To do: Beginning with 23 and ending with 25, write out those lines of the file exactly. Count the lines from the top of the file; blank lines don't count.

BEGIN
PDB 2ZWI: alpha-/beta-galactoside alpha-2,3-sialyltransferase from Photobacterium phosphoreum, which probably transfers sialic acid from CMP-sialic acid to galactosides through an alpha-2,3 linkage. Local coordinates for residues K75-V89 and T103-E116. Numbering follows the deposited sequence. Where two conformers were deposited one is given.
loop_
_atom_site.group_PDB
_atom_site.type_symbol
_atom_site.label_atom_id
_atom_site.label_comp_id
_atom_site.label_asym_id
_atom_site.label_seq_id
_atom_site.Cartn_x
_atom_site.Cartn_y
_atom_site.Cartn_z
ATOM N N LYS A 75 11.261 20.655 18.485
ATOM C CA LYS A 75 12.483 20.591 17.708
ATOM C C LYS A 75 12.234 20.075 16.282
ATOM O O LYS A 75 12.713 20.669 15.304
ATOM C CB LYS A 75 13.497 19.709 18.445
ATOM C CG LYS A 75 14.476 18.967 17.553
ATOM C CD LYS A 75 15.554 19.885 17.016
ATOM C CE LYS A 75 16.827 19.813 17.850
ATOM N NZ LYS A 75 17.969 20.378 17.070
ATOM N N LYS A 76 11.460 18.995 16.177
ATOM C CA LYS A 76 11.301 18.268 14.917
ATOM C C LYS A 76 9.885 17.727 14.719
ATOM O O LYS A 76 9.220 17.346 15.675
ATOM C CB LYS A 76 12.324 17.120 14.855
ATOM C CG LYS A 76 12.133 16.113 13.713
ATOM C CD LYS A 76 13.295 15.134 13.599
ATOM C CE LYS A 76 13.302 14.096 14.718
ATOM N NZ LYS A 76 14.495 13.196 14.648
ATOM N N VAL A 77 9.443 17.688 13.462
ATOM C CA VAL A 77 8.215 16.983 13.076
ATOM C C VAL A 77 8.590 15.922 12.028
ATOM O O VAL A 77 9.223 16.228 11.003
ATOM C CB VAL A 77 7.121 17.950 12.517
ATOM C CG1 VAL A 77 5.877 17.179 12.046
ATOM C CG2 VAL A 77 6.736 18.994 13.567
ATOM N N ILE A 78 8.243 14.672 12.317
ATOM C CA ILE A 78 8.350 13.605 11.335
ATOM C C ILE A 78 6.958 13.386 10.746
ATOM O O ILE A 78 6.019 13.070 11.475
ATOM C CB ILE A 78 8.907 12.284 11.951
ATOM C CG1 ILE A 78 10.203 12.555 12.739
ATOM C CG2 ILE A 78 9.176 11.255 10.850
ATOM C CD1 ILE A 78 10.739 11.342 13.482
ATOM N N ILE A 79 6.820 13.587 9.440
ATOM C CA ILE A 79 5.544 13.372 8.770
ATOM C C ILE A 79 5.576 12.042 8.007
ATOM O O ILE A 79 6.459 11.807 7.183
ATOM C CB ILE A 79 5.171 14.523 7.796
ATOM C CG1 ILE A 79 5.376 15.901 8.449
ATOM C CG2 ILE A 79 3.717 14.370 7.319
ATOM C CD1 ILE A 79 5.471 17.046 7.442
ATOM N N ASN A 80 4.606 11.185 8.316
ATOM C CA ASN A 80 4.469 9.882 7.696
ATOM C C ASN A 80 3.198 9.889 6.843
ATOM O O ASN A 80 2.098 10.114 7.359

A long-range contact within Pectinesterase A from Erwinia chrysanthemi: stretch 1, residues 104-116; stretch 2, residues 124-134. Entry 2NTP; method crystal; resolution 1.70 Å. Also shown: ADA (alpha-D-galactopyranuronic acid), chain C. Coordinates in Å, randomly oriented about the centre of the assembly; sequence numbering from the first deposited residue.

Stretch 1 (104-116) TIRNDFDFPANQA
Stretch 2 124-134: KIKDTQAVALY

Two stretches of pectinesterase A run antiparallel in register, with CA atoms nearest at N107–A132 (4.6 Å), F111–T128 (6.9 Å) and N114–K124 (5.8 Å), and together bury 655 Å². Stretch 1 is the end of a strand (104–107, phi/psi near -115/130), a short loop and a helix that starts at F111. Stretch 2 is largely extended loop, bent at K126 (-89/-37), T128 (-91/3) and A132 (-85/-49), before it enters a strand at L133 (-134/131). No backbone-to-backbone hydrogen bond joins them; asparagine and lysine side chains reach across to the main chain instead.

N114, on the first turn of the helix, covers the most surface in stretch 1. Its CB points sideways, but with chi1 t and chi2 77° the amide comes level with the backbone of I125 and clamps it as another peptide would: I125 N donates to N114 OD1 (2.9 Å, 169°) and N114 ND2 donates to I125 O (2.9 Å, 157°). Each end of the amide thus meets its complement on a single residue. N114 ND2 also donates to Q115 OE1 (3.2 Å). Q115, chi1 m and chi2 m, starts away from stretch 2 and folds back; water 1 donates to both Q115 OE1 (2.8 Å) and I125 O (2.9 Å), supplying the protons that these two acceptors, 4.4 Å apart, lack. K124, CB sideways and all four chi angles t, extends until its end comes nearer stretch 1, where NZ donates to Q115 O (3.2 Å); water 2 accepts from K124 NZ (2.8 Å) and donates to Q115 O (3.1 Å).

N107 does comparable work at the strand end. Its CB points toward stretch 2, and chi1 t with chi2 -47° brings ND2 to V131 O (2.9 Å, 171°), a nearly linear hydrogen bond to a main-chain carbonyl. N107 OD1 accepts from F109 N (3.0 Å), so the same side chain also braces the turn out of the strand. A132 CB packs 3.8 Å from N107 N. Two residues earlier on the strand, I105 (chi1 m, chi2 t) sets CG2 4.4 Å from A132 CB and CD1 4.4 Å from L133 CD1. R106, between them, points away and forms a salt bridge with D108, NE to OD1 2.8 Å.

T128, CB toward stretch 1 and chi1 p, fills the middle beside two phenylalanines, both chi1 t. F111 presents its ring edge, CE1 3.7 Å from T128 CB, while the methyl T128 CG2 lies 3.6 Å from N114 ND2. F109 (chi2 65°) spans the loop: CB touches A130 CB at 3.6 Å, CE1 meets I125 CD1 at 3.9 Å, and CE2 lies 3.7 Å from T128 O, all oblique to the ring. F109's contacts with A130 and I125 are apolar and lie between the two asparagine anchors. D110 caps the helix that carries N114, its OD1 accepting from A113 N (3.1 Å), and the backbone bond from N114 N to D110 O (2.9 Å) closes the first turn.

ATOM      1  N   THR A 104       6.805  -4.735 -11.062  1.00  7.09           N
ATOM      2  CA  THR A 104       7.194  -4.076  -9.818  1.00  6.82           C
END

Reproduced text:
ATOM C C LYS A 76 9.885 17.727 14.719
ATOM O O LYS A 76 9.220 17.346 15.675
ATOM C CB LYS A 76 12.324 17.120 14.855